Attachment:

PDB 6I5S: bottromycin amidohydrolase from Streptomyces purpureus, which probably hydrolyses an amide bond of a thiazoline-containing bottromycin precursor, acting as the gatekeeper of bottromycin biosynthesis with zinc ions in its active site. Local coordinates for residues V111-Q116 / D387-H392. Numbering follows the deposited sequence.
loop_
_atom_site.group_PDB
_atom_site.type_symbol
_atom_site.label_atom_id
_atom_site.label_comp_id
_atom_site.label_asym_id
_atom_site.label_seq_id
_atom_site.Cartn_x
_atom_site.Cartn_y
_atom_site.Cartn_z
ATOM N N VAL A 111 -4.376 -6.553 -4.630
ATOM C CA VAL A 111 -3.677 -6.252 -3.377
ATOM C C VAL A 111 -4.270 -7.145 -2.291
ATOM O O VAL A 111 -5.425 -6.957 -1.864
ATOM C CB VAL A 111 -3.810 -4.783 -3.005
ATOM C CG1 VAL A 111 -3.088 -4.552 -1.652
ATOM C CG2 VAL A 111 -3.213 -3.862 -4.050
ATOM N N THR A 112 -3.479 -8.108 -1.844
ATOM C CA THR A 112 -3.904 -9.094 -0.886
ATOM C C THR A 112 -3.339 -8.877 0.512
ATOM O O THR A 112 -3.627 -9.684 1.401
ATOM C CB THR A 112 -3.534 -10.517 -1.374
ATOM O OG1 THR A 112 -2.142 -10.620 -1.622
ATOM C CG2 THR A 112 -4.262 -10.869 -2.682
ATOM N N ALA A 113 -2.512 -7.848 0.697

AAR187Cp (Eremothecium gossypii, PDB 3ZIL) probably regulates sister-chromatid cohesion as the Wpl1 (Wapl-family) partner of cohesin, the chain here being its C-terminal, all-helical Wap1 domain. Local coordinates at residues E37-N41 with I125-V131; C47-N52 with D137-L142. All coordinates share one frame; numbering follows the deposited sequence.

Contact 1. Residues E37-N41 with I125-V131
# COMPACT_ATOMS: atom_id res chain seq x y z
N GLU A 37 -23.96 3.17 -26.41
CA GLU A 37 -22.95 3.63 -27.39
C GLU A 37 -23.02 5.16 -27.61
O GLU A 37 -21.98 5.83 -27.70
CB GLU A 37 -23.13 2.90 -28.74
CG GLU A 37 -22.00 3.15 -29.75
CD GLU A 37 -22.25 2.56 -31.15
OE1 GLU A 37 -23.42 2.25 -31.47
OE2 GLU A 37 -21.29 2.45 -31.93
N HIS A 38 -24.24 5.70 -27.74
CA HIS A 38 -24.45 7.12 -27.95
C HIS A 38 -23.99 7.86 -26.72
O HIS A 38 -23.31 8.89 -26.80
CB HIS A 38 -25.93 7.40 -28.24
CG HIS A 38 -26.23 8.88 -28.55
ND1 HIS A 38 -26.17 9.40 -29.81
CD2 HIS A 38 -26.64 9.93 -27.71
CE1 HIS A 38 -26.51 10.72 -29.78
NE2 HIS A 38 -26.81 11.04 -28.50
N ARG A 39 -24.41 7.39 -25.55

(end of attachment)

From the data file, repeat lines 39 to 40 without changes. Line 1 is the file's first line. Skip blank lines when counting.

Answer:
N HIS A 38 -24.24 5.70 -27.74
CA HIS A 38 -24.45 7.12 -27.95